With Aubrey “Drake” Graham ushering in a new era of complicated, emotion-drenched man-swag, it’s only natural for Rihanna — the woman he claims once broke his heart — to emerge as his inverse, a tough-skinned, roost-ruling power lover. Stuffing her music with subversive sexuality and straight-up freakiness, she simultaneously puts up a wall, brassily challenges suitors to please her, and assumes they’ll fail. On Talk That Talk‘s “Roc Me Out,” she coyly dares a dude to sex her up, but then hits him with the punch line: “I’ll let you in on a dirty secret / I just wanna be loved.” From another artist, this might be a song about self-doubt. From Rihanna, it’s like she’s willfully withholding faith and throwing it back just to tantalize. The Jay-Z reference (and collabo!) does not go unnoticed.
The occasionally perfect pop on Talk That Talk softens the concept. Where last year’s Loud had a hefty helping of unshakable singles, this album’s arc, however simple — sex, love, sex, repeat — is cohesive and sweet. And for someone whose persona is so “bad-girl rock star,” Rihanna sure loves techno music. Of all the dubstep-savvy starlets rolling out recently, she was the first by several years (2009’s underrated Rated R), and this album doesn’t skimp on 4 A.M. synths: “Where Have You Been” is tailor-made for a Coachella pool rave, while “Birthday Cake” and the Bangladesh-produced “Cockiness (Love It)” deliver elated, global-bass super-boom.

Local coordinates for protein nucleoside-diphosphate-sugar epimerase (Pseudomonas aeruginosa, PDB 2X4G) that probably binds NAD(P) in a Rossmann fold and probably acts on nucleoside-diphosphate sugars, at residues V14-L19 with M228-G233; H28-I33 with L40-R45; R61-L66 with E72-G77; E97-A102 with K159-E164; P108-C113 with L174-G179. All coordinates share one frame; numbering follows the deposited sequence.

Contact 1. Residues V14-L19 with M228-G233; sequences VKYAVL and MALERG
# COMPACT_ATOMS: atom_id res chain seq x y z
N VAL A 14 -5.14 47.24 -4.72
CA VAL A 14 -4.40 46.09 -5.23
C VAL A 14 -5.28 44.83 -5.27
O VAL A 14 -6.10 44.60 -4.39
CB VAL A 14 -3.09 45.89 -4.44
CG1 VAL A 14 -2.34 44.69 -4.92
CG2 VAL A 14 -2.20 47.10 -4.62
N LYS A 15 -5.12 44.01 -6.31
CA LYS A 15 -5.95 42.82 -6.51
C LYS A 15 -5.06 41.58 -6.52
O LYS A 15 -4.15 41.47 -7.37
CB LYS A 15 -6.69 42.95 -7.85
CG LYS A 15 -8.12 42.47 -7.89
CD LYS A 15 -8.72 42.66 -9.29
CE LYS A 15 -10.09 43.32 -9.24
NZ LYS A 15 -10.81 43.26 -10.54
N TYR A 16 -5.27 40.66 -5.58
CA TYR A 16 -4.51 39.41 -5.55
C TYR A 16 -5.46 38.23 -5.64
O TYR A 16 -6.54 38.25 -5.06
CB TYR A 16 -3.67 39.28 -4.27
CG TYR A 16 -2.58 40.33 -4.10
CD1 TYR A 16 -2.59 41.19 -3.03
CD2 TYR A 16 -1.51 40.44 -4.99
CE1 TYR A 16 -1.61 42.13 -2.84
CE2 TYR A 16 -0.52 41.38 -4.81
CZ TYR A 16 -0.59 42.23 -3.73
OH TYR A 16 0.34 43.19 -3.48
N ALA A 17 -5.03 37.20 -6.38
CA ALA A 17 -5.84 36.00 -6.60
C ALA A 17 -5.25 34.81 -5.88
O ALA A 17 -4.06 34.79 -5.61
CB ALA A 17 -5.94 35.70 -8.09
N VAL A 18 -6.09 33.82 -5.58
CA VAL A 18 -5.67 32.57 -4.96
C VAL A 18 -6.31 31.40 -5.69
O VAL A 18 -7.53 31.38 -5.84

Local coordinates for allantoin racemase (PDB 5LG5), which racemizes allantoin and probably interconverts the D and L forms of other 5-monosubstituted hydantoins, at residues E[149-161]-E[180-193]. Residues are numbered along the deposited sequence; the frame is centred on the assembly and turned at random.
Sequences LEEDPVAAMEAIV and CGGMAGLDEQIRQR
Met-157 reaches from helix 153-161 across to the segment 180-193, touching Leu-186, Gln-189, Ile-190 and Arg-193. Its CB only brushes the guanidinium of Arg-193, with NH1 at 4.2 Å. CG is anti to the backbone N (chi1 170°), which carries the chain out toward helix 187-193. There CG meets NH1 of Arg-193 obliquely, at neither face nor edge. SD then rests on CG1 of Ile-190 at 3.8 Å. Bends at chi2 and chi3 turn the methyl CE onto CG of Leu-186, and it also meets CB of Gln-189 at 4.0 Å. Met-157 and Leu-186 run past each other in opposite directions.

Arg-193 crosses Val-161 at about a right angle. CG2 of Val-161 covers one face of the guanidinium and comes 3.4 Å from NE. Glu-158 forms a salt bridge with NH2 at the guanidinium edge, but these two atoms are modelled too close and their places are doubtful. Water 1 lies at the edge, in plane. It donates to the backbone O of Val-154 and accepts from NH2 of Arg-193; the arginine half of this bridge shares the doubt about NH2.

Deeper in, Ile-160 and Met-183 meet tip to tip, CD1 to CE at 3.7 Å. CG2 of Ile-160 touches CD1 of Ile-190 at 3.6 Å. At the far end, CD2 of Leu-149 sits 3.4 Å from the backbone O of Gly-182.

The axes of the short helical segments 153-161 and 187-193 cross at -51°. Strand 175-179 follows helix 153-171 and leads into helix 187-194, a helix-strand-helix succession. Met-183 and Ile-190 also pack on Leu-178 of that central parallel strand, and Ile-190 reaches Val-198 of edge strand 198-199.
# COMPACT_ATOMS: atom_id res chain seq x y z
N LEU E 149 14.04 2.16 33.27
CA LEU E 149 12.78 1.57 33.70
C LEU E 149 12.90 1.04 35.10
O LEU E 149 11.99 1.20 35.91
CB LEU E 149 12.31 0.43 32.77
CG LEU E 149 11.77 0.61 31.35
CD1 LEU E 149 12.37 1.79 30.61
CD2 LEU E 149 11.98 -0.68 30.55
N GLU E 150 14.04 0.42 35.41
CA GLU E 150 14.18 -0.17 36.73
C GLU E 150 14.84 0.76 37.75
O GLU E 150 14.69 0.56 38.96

Even the requisite tinny StarGate ballad, a grandiose reinterpretation of the xx’s “Intro,” is doused with lusty passion, analogizing love to liquor. Still, it’s alpha-chick sexual power that wins out; as she sings on the lush highlight “Watch and Learn”: “If you learn how / I’ll stay.” It’s Rihanna’s game and there’s very little chance you’ll win — but she’d love it if you tried.